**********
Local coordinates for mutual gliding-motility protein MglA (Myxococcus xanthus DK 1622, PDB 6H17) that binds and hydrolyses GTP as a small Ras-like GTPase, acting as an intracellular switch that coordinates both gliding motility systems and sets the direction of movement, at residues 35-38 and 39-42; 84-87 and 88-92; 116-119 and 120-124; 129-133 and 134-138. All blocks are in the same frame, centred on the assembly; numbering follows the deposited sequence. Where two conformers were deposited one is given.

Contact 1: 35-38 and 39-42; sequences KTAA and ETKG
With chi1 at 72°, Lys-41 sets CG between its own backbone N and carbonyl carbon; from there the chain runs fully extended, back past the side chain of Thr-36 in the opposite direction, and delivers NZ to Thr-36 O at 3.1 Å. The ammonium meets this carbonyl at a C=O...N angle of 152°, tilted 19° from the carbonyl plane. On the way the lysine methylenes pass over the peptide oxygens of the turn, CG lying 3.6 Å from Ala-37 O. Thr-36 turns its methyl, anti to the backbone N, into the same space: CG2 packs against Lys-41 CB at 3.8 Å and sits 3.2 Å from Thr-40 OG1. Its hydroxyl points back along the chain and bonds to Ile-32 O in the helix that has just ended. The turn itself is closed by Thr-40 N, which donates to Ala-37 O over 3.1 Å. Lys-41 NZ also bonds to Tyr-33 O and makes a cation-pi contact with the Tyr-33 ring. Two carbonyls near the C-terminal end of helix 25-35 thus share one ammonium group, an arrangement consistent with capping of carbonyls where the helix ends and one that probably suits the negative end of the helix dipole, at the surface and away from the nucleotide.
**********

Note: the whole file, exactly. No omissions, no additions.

Local coordinates for mutual gliding-motility protein MglA (Myxococcus xanthus DK 1622, PDB 6H17) that binds and hydrolyses GTP as a small Ras-like GTPase, acting as an intracellular switch that coordinates both gliding motility systems and sets the direction of movement, at residues 35-38 and 39-42; 84-87 and 88-92; 116-119 and 120-124; 129-133 and 134-138. All blocks are in the same frame, centred on the assembly; numbering follows the deposited sequence. Where two conformers were deposited one is given.

Contact 1: 35-38 and 39-42; sequences KTAA and ETKG
With chi1 at 72°, Lys-41 sets CG between its own backbone N and carbonyl carbon; from there the chain runs fully extended, back past the side chain of Thr-36 in the opposite direction, and delivers NZ to Thr-36 O at 3.1 Å. The ammonium meets this carbonyl at a C=O...N angle of 152°, tilted 19° from the carbonyl plane. On the way the lysine methylenes pass over the peptide oxygens of the turn, CG lying 3.6 Å from Ala-37 O. Thr-36 turns its methyl, anti to the backbone N, into the same space: CG2 packs against Lys-41 CB at 3.8 Å and sits 3.2 Å from Thr-40 OG1. Its hydroxyl points back along the chain and bonds to Ile-32 O in the helix that has just ended. The turn itself is closed by Thr-40 N, which donates to Ala-37 O over 3.1 Å. Lys-41 NZ also bonds to Tyr-33 O and makes a cation-pi contact with the Tyr-33 ring. Two carbonyls near the C-terminal end of helix 25-35 thus share one ammonium group, an arrangement consistent with capping of carbonyls where the helix ends and one that probably suits the negative end of the helix dipole, at the surface and away from the nucleotide.